Anita Brookner was known for writing boring books about lonely, single women. Misreading Anita Brookner unlocks the mysteries of the Brookner heroine by creating entirely new ways to read six Brookner novels. Drawing on diverse intertextual sources, Peta Mayer illustrates how Brookner’s solitary twentieth-century women can also be seen as variations of queer nineteenth-century male artist archetypes. We spoke to Mayer to learn more.
Could you tell us a bit about Anita Brookner and what drew you to her?
Anita Brookner was ahead of her time in so many ways. Yet Brookner’s observant, conscientious heroines are often considered old-fashioned and outdated failures and fools. But in Brookner’s novels, anachronism is a celebrated form of transgression; it signals resistance to being coerced into thinking or acting a certain way just because it’s popular. Brookner writes in codes: you can read her anachronism as an aesthetic pose; a decadent throwback to a past era untainted by the depravities of commercialism; a figuration of lesbianism – take your pick!
In her first career as an historian of French Romantic art, Brookner was also a trailblazer. She completed her PhD in 1953, after Anthony Blunt (later found to be a Russian spy) helped her obtain a scholarship to the École du Louvre. Her parents objected to her leaving home and cut her off financially. She began reviewing for The Burlington Magazine to help support herself and ended up reviewing for over sixty years. In Paris, she wrote her thesis on Jean-Baptiste Greuze, later published as a book.
Brookner was an early proponent of the New Art Criticism and pioneered a biographical methodology to emphasise how Romanticism was lived by the artists of the time. She became the first female Slade Professor of Art at Cambridge in 1967. When asked what it was like to be a woman at Cambridge at the time she said, ‘Nobody looked all that male and I didn’t look all that female’. She often seemed reluctant to accept simple binaries.
I was attracted to Brookner’s novels because I think they’re hilarious, emotionally sophisticated and so stylish. She was like a teacher to me. As Brookner herself said, great writers are saints for the godless. I was reading Brookner for pleasure as an undergraduate at the University of Melbourne when I took a couple of courses that shed light on the nineteenth century. One was called ‘Reading Sexuality’ where I encountered Eve Kosofsky Sedgwick’s queering of Henry James. I knew Brookner was a Jamesian, so I started to wonder what would happen if I read twentieth-century Brookner the way Sedgwick read nineteenth-century James. The other subject was Professor Clara Tuite’s ‘Decadent Literature’ which is very radical – it pulls back the curtains on the world and inspires you to see it anew. I started making connections between Brookner’s studies on French art criticism and the French Romantics, Decadents and aesthetes.
There are also some great photographic portraits of Brookner smoking which are characteristically subversive and further link Brookner to aestheticism. The above image is one of my favourites. It’s taken by Lucy Anne Dickens in 2001 when Brookner was 73. It refers to the portrait of the great aesthete and dandy, Oscar Wilde, who famously said, ‘A cigarette is the perfect type of a perfect pleasure. It is exquisite, and it leaves one unsatisfied.’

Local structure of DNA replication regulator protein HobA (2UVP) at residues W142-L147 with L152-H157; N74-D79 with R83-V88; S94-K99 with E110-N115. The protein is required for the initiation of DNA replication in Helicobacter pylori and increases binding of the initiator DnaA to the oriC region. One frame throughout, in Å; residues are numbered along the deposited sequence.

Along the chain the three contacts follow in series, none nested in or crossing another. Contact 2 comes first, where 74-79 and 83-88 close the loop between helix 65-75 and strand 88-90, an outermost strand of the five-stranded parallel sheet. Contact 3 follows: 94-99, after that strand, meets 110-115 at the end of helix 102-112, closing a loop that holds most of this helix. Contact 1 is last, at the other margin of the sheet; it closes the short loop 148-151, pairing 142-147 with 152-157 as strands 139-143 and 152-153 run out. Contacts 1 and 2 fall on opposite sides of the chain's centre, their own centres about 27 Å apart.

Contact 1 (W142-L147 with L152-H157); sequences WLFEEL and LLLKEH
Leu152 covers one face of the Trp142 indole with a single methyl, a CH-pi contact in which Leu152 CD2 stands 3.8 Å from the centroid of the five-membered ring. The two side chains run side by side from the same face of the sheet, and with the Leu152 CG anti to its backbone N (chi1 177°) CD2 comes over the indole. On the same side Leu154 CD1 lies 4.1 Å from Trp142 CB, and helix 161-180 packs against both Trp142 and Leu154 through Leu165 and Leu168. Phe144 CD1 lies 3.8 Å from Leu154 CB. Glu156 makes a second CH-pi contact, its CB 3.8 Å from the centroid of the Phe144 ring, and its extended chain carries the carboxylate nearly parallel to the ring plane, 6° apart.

In Romanticism and its Discontents, (one of Brookner’s books on the French Romantic art critics) Brookner discusses Romanticism as a longing for something lost and an attempt to supply what is missing. Expressing dissatisfaction and longing might not make you popular (although with COVID-19, it’s something we’re all familiar with now) but it is part of the human experience and something Brookner heroines tend not to shy away from.
The book is a new reading of Anita Brookner’s novels – do you think her work has been misread in academic scholarship?
There’s actually some fabulous scholarship on Brookner. In 1997, Patricia Juliana Smith included one of my favourite novels – Brookner’s A Friend from England (1987) – in her book, Lesbian Panic: Homoeroticism in Modern British Women’s Fiction. Although I don’t entirely agree with Smith’s reading, she was extremely forward-thinking in placing Brookner in queer contexts, and she’s a fantastic writer.
Laurence Petit has done very insightful work on imagery in Brookner’s novels. I love Kate Fullbrook’s essay on Brookner as a Romantic. Louise Sylvester has contributed great work on Brookner as a Jewish women’s writer. And the 2008 Modern Language Association convention, which celebrated Brookner’s eightieth birthday, prompted some exceptional scholarship by Phyllis Lassner, Ann V. Norton and Margaret D. Stetz.
It’s also important to note that ‘misreading’ has a couple of meanings. In The Anxiety of Influence (1973), Harold Bloom posits that misreading is the creation of great art. According to Bloom, a new poet imaginatively misreads a former poet to produce a new piece of work, or even aesthetic genre, so strong it retrospectively changes the meaning of what has gone before. For Bloom, misreading is a powerful act of imagination. Bloom states there are ‘no interpretations but only misinterpretations’ and that there are ‘only more or less creative or interesting mis-readings’.
You could say there were some ‘less creative misreadings’ of Brookner in her original reception, not only in academic scholarship, but in the very influential genre (or paratext) of book reviews. The early 1980s exalted certain types of women: you could be either a domestic goddess or a liberated go-getter but Brookner’s heroines were misfits according to either of the dominant paradigms.